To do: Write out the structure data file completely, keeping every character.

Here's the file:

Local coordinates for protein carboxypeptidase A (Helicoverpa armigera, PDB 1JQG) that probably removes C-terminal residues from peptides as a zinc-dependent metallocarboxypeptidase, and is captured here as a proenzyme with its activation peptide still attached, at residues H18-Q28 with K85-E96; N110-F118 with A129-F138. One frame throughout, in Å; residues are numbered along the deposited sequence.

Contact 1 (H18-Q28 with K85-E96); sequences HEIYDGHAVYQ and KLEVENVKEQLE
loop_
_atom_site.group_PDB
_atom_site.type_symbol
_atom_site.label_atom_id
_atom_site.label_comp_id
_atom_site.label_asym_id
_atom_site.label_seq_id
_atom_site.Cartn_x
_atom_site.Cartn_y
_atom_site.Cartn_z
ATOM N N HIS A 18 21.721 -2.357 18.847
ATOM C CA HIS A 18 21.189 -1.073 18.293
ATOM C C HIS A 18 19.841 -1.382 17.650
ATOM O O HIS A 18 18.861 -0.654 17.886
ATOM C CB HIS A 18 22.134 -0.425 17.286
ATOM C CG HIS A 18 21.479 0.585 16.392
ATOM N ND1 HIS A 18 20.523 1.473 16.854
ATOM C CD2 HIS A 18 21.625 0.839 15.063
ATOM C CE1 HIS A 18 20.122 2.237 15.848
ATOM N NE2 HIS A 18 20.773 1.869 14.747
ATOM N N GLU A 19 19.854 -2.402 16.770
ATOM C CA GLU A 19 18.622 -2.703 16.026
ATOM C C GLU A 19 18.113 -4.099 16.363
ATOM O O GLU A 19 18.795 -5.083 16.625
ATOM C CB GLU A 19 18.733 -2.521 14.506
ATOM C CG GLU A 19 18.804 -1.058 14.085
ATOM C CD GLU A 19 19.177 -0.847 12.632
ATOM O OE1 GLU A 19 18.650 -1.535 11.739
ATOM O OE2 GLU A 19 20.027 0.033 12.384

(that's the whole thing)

Local coordinates for protein carboxypeptidase A (Helicoverpa armigera, PDB 1JQG) that probably removes C-terminal residues from peptides as a zinc-dependent metallocarboxypeptidase, and is captured here as a proenzyme with its activation peptide still attached, at residues H18-Q28 with K85-E96; N110-F118 with A129-F138. One frame throughout, in Å; residues are numbered along the deposited sequence.

Contact 1 (H18-Q28 with K85-E96); sequences HEIYDGHAVYQ and KLEVENVKEQLE
loop_
_atom_site.group_PDB
_atom_site.type_symbol
_atom_site.label_atom_id
_atom_site.label_comp_id
_atom_site.label_asym_id
_atom_site.label_seq_id
_atom_site.Cartn_x
_atom_site.Cartn_y
_atom_site.Cartn_z
ATOM N N HIS A 18 21.721 -2.357 18.847
ATOM C CA HIS A 18 21.189 -1.073 18.293
ATOM C C HIS A 18 19.841 -1.382 17.650
ATOM O O HIS A 18 18.861 -0.654 17.886
ATOM C CB HIS A 18 22.134 -0.425 17.286
ATOM C CG HIS A 18 21.479 0.585 16.392
ATOM N ND1 HIS A 18 20.523 1.473 16.854
ATOM C CD2 HIS A 18 21.625 0.839 15.063
ATOM C CE1 HIS A 18 20.122 2.237 15.848
ATOM N NE2 HIS A 18 20.773 1.869 14.747
ATOM N N GLU A 19 19.854 -2.402 16.770
ATOM C CA GLU A 19 18.622 -2.703 16.026
ATOM C C GLU A 19 18.113 -4.099 16.363
ATOM O O GLU A 19 18.795 -5.083 16.625
ATOM C CB GLU A 19 18.733 -2.521 14.506
ATOM C CG GLU A 19 18.804 -1.058 14.085
ATOM C CD GLU A 19 19.177 -0.847 12.632
ATOM O OE1 GLU A 19 18.650 -1.535 11.739
ATOM O OE2 GLU A 19 20.027 0.033 12.384